Sumac has a bit of a curly/twisty growth habit, as does lilac. They’re quite different woods, the former soft and brown green, the latter hard and white purple. Old dead things though, I was clearing old brush and thought I had a great old lilac and that the wood had discolored with age. Not so. It took surprisingly long to clear the misapprehension.
I did make a knife/stirrer out of a piece.
It was the working characteristics, and the absence of the very distinctive smell of lilac wood, that finally hipped me to the present reality. It’s funny how strongly a (potentially false) first impression shapes belief.
It’s staghorn sumac. Not really the right kind of wood for a kitchen implement, but then again I only made it thinking it was lilac. This is one way a nonesuch can be born.
You may recall the temporary ‘rescue‘ of a butter knife blade from the dustbin of history. That went well for a year or two but the wood selected for the handle was a trifle punky, the whole solution did not well resist the delicately tenacious influence of frequent washing. We don’t surrender here, though. Such indignities will not be suffered whilst there is power yet within us. No, we will fix the tools, we will raise the banner, we will march forward, and not only that, but with peace, love, joy, and humor.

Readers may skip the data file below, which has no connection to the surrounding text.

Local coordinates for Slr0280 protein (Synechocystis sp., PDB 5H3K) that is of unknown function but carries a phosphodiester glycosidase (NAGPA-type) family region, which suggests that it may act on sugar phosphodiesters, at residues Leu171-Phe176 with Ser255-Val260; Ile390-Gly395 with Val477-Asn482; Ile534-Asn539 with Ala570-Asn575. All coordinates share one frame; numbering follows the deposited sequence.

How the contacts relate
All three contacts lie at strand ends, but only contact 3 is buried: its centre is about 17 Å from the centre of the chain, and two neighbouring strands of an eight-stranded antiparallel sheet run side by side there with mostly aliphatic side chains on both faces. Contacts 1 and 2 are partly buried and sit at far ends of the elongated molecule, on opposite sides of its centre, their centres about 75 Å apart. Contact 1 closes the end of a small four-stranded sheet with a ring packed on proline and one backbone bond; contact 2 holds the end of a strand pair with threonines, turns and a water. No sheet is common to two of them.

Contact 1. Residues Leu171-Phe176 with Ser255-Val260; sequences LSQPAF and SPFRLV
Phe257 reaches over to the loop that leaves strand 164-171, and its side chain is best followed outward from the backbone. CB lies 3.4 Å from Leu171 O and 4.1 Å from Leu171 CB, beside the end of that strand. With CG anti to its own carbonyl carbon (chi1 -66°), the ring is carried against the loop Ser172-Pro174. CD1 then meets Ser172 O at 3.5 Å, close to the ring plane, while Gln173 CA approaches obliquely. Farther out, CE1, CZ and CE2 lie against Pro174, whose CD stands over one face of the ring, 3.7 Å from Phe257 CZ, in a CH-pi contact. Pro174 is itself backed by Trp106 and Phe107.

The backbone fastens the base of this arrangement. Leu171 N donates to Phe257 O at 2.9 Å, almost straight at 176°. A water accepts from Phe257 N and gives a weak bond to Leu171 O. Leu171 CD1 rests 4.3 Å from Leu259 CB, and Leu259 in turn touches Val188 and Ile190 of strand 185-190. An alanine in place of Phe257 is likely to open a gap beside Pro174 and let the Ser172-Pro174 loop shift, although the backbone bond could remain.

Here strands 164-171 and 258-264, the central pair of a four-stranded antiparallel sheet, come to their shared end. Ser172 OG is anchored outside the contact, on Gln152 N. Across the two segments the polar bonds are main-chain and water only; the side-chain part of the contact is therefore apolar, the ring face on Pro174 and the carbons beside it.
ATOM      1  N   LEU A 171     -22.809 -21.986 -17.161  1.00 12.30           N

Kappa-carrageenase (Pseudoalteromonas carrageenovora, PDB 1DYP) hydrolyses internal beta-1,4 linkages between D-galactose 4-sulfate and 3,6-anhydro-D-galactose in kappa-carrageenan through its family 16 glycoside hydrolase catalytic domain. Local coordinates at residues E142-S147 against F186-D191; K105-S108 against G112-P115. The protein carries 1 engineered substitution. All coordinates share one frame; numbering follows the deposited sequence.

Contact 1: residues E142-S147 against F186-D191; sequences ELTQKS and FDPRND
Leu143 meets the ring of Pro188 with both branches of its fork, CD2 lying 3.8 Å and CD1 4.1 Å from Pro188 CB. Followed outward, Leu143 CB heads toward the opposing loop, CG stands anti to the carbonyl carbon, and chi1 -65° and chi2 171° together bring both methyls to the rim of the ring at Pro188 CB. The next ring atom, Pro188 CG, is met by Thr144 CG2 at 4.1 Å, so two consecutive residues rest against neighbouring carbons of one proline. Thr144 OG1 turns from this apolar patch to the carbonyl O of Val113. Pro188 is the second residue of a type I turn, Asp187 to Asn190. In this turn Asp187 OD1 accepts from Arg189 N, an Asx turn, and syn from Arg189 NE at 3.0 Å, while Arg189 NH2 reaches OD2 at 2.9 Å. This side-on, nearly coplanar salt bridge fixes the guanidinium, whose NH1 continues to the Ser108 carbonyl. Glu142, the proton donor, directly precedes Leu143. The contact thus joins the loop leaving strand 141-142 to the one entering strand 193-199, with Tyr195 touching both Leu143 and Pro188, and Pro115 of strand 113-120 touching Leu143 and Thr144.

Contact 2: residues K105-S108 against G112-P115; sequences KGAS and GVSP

The wood here is some non-endangered tropical hardwood, an ipe or ipe cousin perhaps. I had a nice scrap of it lying around. The blades are again Meriden cutlery.
My father’s father was a type-setter for the New York Daily News. He died when I was but a year old. I was told that in his role he was the final editor. Could you imagine, having to set blocks to stamp ink on paper? Manually adjusting micro-spacing? As I used these old letter punches I began to imagine.
The three knives pictured all had the same (short round) tang. Cutting the narrow handle blocks and centering the place for said tang took a little more precision than I usually deliver. A few tries, a old Chinese drill press, got it done with approximate correctness.
The last one, which was the one that had formerly been rescued, had a short flat tang. I tried a sawdust/glue mixture to fill the gaps, that worked fine for adhesion, but not so gracefully for the stamping.
You can see the cracks introduced, yet maybe this was a graceful turn, a suggestion from the universe (if one like to talk that way). I ran with it on the other side.
Verily, as so many things are not birdhouses. The overwhelming majority, in fact.
But it looks like it might want to be a birdhouse, yes? This cannot be said of most things.
Fact is that it is to be a soap dish. You can see the soap dish that it will replace on the right. The old one was pine on the bottom and cedar on the side. This is teak on the bottom and red birch on the sides. The key design improvement is the orientation into the corner. The old one wanted to pull off the wall. This one will resist that inclination as it anchors on two walls. Wood joined with dowels. Impervious to rust.